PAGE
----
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Medical marijuana backers see state, fed conflict

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When federal drug agents showed up at Travis Paulson's Lebanon home two
months ago with a search warrant, the medical marijuana grower thought he
had nothing to fear.

Under Oregon law, Paulson is licensed to raise, use and provide marijuana
for medicinal purposes. But because federal law forbids the drug, the U.S.
Drug Enforcement Agency confiscated 104 plants and cuttings, leaving
Paulson and six other patients with nothing.

Paulson said the incident highlights the struggle between the nine states
that permit medical marijuana use and the U.S. government.

"I live in Oregon. My life is governed by Oregon law," said the 52-year-old
Paulson, who smokes marijuana to combat pain from childhood hip injuries.
"The only time I worry about the federal government is when they raise the
price of stamps or I pay my taxes."

He supports a recent appellate court ruling against a 1970 federal law
outlawing sick people's use of marijuana with a doctor's recommendation.

The 9th U.S. Circuit Court of Appeals ruled Tuesday in San Francisco that
prosecuting these users is unconstitutional if the marijuana isn't sold,
transported across state lines or used for non-medicinal purposes.

That effectively bars the Justice Department from prosecuting medical
marijuana cases during legal proceedings, said Kevin Neely, spokesman for
the Oregon attorney general's office.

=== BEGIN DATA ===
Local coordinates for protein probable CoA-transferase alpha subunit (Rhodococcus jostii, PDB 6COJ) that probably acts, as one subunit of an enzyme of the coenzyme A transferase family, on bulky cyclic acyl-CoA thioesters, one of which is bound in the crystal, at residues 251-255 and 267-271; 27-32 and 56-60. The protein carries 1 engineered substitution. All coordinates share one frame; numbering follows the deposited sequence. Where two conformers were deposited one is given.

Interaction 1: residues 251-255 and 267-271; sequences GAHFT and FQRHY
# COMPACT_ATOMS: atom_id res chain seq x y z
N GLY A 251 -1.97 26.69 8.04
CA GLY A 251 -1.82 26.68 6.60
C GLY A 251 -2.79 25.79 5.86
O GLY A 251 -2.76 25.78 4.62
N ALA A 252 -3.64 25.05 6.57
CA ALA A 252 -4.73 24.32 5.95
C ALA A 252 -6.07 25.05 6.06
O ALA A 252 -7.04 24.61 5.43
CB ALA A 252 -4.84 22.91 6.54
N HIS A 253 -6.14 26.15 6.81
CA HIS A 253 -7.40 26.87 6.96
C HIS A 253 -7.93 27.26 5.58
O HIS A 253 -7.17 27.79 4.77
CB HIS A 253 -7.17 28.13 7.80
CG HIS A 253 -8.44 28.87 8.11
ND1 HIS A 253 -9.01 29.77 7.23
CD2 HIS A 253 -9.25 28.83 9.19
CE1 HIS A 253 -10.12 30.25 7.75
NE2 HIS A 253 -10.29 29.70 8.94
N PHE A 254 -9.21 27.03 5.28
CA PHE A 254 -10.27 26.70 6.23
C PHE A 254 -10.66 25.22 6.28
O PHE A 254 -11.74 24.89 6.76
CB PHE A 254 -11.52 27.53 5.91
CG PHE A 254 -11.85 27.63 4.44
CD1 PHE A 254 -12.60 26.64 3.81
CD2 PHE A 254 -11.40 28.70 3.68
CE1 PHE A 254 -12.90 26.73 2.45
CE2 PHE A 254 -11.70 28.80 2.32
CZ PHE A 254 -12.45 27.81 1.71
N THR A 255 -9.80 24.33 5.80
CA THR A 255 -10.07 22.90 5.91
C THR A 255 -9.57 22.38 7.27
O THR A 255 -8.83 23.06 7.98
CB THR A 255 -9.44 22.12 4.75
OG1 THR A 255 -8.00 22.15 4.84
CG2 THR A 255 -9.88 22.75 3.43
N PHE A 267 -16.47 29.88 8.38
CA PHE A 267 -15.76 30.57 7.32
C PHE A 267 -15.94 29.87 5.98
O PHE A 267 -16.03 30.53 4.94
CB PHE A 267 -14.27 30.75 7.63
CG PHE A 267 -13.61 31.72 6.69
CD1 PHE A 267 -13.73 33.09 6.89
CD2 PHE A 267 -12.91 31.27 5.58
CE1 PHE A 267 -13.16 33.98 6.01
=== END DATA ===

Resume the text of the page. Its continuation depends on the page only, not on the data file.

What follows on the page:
Drug enforcement officials declined to comment, saying that the agency was
still examining the ruling.

"We have a job to do, and that is to enforce federal drug laws," spokesman
Rusty Payne said. "That's what we do. That's what we'll continue to do."

But medical marijuana advocates said the ruling paves the way for other
legal victories.

"I've seen more and more positive action swinging our way. Marijuana is
becoming more and more accepted," said Leroy Stubblefield, a 55-year-old
cardholder whose suit against the Justice Department and the Drug
Enforcement Agency is pending in federal appeals court.

Two years ago, a federal drug agent seized 12 marijuana plants from the
Sweet Home residence Stubblefield shares with two caregivers -- just after
the quadriplegic Vietnam veteran was cleared by local authorities to use
the drug.

"My chin dropped to my chest," Stubblefield said. "Our rights were
definitely violated."

Medical marijuana groups, meanwhile, are working to expand the program
approved by Oregon voters in 1998. The plan would increase the plant limit
from seven plants to 10, drop the $100 licensing fee to $50, and create
nonprofit dispensaries throughout the state.

About 7,000 Oregonians hold doctor-approved cards allowing them to grow
three mature plants and four immature plants and a possess small amount of
harvested marijuana for medical purposes. Another 2,000 or so are on
waiting lists.

About 4,000 caregivers are allowed to grow marijuana for others but are
barred from using it themselves.

By SARAH LINN, Associated Press Writer